“I’m not trying to be the best lyricist in the business. Me, I’m an entertainer; I like to have fun, I like to make people move.”
Format: Do you feel you’ve become one of the elite producers in the game?
Swizz Beatz: I don’t really like to toot my own horn, but I’ve definitely been part of a lot of hip-hop’s classic moments. The whole Ruff Ryder movement, which I was a part of from day one, changed the sound of music. It changed the era. When you think about it, the whole Bad Boy movement was in effect and it kind of put that on pause for a minute. We had X come out, then we had the LOX come out, then we had Eve, then we had Drag, then we had myself. Even if I just stopped on the Ruff Ryders thing, I’m definitely one of the elite top five producers.
Format: What projects are you currently working on?
Swizz Beatz: Oh man, everything in bangin’. I did the Beyonce situation; I did half of that album. I just worked on the new Alicia Keys album, I’m working on Marsha from Floetry, her album. I worked on the new Chris Brown album. So many damn people; Mariah, Mary, etcetera, etcetera, the new Jadakiss album.
Format: Can you speak a little bit on the “Takeover” tour by Zune and why you are participating?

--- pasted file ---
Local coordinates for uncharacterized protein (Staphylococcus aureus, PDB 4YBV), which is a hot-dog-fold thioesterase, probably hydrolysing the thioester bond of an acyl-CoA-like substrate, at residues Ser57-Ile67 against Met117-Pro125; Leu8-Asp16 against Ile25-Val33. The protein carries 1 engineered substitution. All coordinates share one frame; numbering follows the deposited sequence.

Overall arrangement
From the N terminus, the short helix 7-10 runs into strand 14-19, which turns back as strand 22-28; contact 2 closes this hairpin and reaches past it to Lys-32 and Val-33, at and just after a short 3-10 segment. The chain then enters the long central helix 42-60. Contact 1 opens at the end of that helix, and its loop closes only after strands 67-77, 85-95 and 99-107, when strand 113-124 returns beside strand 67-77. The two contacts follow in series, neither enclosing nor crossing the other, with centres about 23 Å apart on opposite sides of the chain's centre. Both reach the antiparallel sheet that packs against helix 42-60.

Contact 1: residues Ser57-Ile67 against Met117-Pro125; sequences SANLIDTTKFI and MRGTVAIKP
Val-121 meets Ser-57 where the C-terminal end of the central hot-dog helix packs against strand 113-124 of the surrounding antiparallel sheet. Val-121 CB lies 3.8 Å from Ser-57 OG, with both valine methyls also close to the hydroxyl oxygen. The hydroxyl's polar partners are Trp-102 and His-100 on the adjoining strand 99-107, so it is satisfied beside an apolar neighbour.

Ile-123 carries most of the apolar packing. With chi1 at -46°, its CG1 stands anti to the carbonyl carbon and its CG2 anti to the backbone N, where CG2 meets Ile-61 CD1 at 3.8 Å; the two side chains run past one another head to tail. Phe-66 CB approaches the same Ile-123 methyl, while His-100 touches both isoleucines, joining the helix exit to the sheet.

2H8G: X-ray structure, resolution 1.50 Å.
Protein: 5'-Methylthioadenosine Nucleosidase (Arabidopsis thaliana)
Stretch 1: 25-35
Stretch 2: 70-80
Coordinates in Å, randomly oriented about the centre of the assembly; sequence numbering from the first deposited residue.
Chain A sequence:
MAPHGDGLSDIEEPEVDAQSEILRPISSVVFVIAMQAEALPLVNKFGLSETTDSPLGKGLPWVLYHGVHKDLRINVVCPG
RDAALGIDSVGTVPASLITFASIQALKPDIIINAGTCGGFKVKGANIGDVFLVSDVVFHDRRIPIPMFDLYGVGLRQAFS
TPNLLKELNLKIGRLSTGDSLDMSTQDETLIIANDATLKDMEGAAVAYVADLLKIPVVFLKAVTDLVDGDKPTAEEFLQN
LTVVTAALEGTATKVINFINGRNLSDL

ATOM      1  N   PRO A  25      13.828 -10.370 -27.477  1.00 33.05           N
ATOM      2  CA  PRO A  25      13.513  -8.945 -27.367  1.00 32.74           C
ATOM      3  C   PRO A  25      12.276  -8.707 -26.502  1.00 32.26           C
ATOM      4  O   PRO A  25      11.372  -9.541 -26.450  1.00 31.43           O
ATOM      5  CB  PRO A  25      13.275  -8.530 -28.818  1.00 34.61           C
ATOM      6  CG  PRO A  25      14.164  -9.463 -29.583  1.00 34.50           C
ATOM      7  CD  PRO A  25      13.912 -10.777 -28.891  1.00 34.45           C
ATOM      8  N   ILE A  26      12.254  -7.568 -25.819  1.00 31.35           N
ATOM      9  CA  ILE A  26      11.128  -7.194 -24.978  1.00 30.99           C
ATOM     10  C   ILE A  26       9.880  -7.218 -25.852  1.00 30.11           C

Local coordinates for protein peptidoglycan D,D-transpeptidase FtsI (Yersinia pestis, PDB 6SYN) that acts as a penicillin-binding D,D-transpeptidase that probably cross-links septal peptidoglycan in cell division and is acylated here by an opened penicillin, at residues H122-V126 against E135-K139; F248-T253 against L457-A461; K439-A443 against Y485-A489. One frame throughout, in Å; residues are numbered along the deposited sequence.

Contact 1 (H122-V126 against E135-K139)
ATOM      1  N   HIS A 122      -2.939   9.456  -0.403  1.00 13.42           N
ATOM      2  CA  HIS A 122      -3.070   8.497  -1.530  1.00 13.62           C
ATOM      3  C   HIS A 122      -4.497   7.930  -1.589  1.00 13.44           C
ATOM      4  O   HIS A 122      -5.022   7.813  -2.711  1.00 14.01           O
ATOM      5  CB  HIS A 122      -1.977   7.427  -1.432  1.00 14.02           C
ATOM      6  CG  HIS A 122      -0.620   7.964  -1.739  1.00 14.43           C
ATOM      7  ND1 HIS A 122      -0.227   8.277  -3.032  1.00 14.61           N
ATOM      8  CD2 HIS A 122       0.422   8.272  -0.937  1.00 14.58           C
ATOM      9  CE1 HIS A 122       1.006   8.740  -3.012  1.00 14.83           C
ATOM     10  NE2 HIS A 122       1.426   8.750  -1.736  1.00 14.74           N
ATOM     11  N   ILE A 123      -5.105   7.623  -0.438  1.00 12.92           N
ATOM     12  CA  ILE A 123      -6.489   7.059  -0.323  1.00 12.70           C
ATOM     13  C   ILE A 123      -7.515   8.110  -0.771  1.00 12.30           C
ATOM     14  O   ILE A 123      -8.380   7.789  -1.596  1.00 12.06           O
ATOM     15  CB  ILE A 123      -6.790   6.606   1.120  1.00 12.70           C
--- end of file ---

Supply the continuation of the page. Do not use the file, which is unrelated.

Swizz Beatz: The ‘Takeover’ tour is a brilliant idea. With Zune really connecting with the industry and reaching out to artists like myself and Bun B, which probably wouldn’t ever get picked even though we’re doing well for what we do. Just like my label says, it’s a ground up building process.
Format: You were speaking about Ruff Ryders being a movement. Do you feel with your label, Full Surface, you’re part of a new movement with Cassidy?
Swizz Beatz: As far as my label being a movement, it’s a different time and day and age in music. I don’t want an aggressive movement. It takes too much energy to keep that going. I want a movement where the music speaks for itself and I don’t have to do a lot of frontin’ and stuntin’. I want it to be room for growth. A lot of people max out on their first two years, and then after that high people are looking for what’s next. With me, I want people to be able to grow with my company. And that’s what we’re doing right now, we’re growing with Cassidy. It’s from the ground up.